Terminology other than "microtonal" has been used or proposed by some theorists and composers. In 1914, A. H. Fox Strangways objected that "'heterotone' would be a better name for śruti than the usual translation 'microtone'".[34] Modern Indian researchers yet write: "microtonal intervals called shrutis".[35] In Germany, Austria, and Czechoslovakia in the 1910s and 1920s the usual term continued to be Viertelton-Musik (quarter tone music[36][page needed]), and the type of intervallic structure found in such music was called the Vierteltonsystem,[37][38] which was (in the mentioned region) regarded as the main term for referring to music with microintervals, though as early as 1908 Georg Capellan had qualified his use of "quarter tone" with the alternative term "Bruchtonstufen (Viertel- und Dritteltöne)" (fractional degrees (quarter and third tones)).[39] Despite the inclusion of other fractions of a whole tone, this music continued to be described under the heading "Vierteltonmusik" until at least the 1990s, for example in the twelfth edition of the Riemann Musiklexikon,[40] and in the second edition of the popular Brockhaus Riemann Musiklexikon.[41]

Ivan Wyschnegradsky used the term ultra-chromatic for intervals smaller than the semitone and infra-chromatic for intervals larger than the semitone;[42] this same term has been used since 1934 by ethnomusicologist Victor Belaiev (Belyaev) in his studies of Azerbaijan and Turkish traditional music.[43][44][45] A similar term, subchromatic, has been used by theorist Marek Žabka.[46] Ivor Darreg proposed[when?][citation needed] the term xenharmonic; see xenharmonic music. The Austrian composer Franz Richter Herf and the music theorist Rolf Maedel, Herf's colleague at the Salzburg Mozarteum, preferred using the Greek word ekmelic when referring to "all the pitches lying outside the traditional twelve-tone system".[47] Some authors in Russia[48][49][50][51][52][53] and some musicology dissertations[54][55][56][57][58][59] disseminate the term микрохроматика (microchromatics), coined in the 1970s by Yuri Kholopov,[60] to describe a kind of 'intervallic genus' (интервальный род) for all possible microtonal structures, both ancient (as enharmonic genus—γένος ἐναρμόνιον—of Greeks) and modern (as quarter tone scales of Alois Haba); this generalization term allowed also to avoid derivatives such as микротональность (microtonality, which could be understood in Russian as a sub-tonality, which is subordinate to the dominating tonality, especially in the context of European music of the 19th century) and микротоника (microtonic, "a barely perceptible tonic"; see a clarification in Kholopov [2000][61]). Other Russian authors use the more international adjective 'microtonal' and have rendered it in Russian as 'микротоновый', but not 'microtonality' ('микротональность').[62][63][64][65] However, the terms 'микротональность'[66] and 'микротоника'[67] are also used. Some authors writing in French have adopted the term "micro-intervallique" to describe such music.[68][69] Italian musicologist Luca Conti dedicated two of his monographs to microtonalismo,[70][71] which is the usual term in Italian, and also in Spanish (e.g., as found in the title of Rué [2000][72]). The analogous English form, "microtonalism", is also found occasionally instead of "microtonality", e.g., "At the time when serialism and neoclassicism were still incipient a third movement emerged: microtonalism".[73]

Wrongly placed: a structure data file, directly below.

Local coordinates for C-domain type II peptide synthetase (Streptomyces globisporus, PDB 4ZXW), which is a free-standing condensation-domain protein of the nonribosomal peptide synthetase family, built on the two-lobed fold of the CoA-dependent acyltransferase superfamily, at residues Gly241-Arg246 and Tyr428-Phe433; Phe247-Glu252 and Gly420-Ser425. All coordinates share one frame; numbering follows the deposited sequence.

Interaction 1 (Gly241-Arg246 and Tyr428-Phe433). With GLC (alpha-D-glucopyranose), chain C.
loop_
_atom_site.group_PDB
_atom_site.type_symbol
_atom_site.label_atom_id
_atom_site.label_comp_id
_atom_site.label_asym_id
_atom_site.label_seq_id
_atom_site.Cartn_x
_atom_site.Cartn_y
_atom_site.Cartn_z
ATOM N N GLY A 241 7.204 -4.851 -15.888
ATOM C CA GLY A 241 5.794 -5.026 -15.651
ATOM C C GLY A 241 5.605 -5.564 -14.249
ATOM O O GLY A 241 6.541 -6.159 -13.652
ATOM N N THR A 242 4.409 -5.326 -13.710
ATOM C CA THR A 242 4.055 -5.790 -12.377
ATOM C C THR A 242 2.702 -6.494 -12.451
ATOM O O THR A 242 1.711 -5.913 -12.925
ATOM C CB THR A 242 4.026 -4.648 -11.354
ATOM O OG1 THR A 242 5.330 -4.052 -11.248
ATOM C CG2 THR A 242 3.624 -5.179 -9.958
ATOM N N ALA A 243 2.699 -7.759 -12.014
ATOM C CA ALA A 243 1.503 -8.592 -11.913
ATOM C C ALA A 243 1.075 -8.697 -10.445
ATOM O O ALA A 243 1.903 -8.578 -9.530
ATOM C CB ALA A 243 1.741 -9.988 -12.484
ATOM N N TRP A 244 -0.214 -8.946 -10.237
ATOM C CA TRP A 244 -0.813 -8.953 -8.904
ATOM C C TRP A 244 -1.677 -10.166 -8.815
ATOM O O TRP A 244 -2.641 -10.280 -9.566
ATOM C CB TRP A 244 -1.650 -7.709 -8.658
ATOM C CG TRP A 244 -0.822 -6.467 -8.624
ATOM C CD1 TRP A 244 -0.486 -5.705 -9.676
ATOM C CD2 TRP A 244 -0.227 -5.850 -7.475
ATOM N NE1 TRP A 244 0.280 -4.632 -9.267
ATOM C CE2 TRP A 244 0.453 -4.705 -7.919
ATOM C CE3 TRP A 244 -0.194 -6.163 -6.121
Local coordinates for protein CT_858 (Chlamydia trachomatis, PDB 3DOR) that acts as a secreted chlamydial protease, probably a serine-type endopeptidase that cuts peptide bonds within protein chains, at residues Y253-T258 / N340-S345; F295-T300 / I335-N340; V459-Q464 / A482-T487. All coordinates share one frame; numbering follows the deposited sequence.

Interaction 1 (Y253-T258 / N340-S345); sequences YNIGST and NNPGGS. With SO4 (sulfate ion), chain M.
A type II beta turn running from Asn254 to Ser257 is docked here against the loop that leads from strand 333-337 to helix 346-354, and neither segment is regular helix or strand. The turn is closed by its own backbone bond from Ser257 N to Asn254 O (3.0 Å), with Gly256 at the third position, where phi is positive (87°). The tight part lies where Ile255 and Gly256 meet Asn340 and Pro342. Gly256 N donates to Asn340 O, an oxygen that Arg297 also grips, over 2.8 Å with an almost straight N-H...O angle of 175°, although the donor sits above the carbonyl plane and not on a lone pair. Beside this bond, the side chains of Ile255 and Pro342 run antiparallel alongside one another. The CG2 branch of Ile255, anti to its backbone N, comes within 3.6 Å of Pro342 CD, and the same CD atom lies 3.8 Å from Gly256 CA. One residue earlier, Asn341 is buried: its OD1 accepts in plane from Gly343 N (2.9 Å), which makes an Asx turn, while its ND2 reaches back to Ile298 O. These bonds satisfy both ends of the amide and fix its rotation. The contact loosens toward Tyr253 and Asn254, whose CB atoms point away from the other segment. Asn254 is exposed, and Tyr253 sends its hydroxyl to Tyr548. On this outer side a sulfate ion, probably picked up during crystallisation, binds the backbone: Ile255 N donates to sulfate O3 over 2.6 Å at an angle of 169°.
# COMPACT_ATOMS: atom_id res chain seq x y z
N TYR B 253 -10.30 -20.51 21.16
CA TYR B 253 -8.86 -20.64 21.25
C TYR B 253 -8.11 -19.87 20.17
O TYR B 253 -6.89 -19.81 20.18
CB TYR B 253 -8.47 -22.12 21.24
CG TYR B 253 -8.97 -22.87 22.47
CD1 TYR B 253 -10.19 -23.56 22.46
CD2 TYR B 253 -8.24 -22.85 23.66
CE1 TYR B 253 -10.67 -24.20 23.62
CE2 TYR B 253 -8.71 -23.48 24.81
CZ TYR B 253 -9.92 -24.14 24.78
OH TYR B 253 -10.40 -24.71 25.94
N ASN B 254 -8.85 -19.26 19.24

The term "macrotonal" has been used for intervals wider than twelve-tone equal temperament,[74][better source needed] or where there are "fewer than twelve notes per octave", though "this term is not very satisfactory and is used only because there seems to be no other".[75] The term "macrotonal" has also been used for musical form.[76]

Examples of this can be found in various places, ranging from Claude Debussy's impressionistic harmonies to Aaron Copland's chords of stacked fifths, to John Luther Adams' Clouds of Forgetting, Clouds of Unknowing (1995), which gradually expands stacked-interval chords ranging from minor 2nds to major 7thsm. Louis Andriessen's De Staat (1972–1976) contains a number of "augmented" modes that are based on Greek scales but are asymmetrical to the octave.[77]


A complex music staff
Greek Dorian mode (enharmonic genus) on E, divided into two tetrachords.

The Hellenic civilizations of ancient Greece left fragmentary records of their music, such as the Delphic Hymns. The ancient Greeks approached the creation of different musical intervals and modes by dividing and combining tetrachords, recognizing three genera of tetrachords: the enharmonic, the chromatic, and the diatonic. Ancient Greek intervals were of many different sizes, including microtones. The enharmonic genus in particular featured intervals of a distinctly "microtonal" nature, which were sometimes smaller than 50 cents, less than half of the contemporary Western semitone of 100 cents. In the ancient Greek enharmonic genus, the tetrachord contained a semitone of varying sizes (approximately 100 cents) divided into two equal intervals called dieses (single "diesis", δίεσις); in conjunction with a larger interval of roughly 400 cents, these intervals comprised the perfect fourth (approximately 498 cents, or the ratio of 4/3 in just intonation).[78] Theoretics usually described several diatonic and chromatic genera (some as chroai, "coloration" of one specific intervallic type), but the enarmonic genus was always the only one (argumented as one with the smallest intervals possible).

Vicentino's archicembalo in cents

Guillaume Costeley's "Chromatic Chanson", "Seigneur Dieu ta pitié" of 1558 used 1/3 comma meantone (which almost exactly equals 19 equal temperament) and explored the full compass of 19 pitches in the octave.[79]